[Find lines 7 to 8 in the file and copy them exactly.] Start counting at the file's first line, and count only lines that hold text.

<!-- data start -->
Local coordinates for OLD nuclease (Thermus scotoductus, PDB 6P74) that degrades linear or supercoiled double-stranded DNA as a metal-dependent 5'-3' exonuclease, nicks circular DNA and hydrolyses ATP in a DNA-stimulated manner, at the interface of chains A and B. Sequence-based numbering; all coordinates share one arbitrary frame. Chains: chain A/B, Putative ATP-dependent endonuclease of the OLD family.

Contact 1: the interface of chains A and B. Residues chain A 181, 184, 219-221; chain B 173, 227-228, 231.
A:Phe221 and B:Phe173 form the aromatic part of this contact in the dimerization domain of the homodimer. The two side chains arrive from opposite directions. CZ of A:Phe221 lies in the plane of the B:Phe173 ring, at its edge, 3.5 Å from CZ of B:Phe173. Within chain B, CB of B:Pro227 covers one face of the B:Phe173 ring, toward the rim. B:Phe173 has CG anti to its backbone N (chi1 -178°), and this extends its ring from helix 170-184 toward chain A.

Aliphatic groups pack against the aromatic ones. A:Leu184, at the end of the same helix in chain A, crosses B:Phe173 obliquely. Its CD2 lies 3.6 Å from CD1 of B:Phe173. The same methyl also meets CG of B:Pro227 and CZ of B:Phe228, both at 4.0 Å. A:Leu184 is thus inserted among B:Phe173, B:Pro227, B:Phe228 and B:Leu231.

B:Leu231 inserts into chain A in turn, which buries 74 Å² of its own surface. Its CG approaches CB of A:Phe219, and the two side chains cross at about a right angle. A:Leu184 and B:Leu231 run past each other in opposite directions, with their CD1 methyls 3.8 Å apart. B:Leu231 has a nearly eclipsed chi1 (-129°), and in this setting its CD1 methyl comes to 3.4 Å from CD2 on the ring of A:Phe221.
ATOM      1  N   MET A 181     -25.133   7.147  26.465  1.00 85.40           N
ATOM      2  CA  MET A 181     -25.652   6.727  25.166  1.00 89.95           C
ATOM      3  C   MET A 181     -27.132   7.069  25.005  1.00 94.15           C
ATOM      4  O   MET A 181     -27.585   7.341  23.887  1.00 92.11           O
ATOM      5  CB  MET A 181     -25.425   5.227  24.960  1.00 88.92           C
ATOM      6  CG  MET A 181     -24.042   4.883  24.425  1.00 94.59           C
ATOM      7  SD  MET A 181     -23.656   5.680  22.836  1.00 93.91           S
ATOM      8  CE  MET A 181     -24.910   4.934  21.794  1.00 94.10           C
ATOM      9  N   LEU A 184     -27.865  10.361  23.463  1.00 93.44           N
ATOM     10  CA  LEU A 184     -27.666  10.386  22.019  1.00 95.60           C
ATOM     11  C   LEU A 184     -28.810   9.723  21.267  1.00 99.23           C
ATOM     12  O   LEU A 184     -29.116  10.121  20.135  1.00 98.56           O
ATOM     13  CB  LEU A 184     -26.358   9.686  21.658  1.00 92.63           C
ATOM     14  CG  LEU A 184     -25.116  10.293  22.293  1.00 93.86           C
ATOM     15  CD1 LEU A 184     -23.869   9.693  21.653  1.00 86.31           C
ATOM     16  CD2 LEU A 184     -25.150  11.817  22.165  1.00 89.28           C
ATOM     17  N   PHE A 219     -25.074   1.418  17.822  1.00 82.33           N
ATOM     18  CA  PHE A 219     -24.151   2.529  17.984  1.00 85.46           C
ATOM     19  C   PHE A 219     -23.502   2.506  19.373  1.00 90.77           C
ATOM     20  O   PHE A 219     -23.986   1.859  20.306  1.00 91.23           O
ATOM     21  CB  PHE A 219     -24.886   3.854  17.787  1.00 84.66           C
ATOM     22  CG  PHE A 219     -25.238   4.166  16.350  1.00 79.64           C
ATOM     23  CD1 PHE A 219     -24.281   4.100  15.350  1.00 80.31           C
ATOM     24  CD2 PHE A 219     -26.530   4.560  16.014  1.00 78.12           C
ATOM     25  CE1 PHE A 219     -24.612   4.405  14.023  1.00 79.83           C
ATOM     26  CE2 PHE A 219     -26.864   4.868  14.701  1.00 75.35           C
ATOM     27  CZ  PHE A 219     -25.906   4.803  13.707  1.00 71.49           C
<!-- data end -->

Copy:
ATOM      2  CA  MET A 181     -25.652   6.727  25.166  1.00 89.95           C
ATOM      3  C   MET A 181     -27.132   7.069  25.005  1.00 94.15           C